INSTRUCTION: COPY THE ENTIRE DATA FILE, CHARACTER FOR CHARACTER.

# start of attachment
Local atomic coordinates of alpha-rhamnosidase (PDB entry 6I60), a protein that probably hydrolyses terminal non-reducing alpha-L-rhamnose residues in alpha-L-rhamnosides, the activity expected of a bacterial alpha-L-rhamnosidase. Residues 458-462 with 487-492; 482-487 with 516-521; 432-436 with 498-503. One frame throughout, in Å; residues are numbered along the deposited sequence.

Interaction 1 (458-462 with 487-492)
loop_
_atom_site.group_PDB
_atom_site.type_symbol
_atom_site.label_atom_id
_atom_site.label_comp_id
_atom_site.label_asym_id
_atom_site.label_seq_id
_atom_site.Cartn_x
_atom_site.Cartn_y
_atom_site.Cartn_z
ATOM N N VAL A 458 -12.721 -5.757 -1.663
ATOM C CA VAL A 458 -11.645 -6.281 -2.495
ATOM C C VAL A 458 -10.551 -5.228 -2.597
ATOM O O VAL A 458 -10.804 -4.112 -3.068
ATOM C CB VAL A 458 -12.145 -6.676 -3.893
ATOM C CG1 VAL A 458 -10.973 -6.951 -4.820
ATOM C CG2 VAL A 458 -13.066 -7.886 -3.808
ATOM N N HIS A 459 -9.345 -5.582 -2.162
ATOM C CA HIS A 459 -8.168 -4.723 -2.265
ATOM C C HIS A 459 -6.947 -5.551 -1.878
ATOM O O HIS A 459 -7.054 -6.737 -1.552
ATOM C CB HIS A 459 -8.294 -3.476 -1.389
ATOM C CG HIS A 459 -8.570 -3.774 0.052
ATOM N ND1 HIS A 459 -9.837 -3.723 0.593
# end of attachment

Local atomic coordinates of alpha-rhamnosidase (PDB entry 6I60), a protein that probably hydrolyses terminal non-reducing alpha-L-rhamnose residues in alpha-L-rhamnosides, the activity expected of a bacterial alpha-L-rhamnosidase. Residues 458-462 with 487-492; 482-487 with 516-521; 432-436 with 498-503. One frame throughout, in Å; residues are numbered along the deposited sequence.

Interaction 1 (458-462 with 487-492)
loop_
_atom_site.group_PDB
_atom_site.type_symbol
_atom_site.label_atom_id
_atom_site.label_comp_id
_atom_site.label_asym_id
_atom_site.label_seq_id
_atom_site.Cartn_x
_atom_site.Cartn_y
_atom_site.Cartn_z
ATOM N N VAL A 458 -12.721 -5.757 -1.663
ATOM C CA VAL A 458 -11.645 -6.281 -2.495
ATOM C C VAL A 458 -10.551 -5.228 -2.597
ATOM O O VAL A 458 -10.804 -4.112 -3.068
ATOM C CB VAL A 458 -12.145 -6.676 -3.893
ATOM C CG1 VAL A 458 -10.973 -6.951 -4.820
ATOM C CG2 VAL A 458 -13.066 -7.886 -3.808
ATOM N N HIS A 459 -9.345 -5.582 -2.162
ATOM C CA HIS A 459 -8.168 -4.723 -2.265
ATOM C C HIS A 459 -6.947 -5.551 -1.878
ATOM O O HIS A 459 -7.054 -6.737 -1.552
ATOM C CB HIS A 459 -8.294 -3.476 -1.389
ATOM C CG HIS A 459 -8.570 -3.774 0.052
ATOM N ND1 HIS A 459 -9.837 -3.723 0.593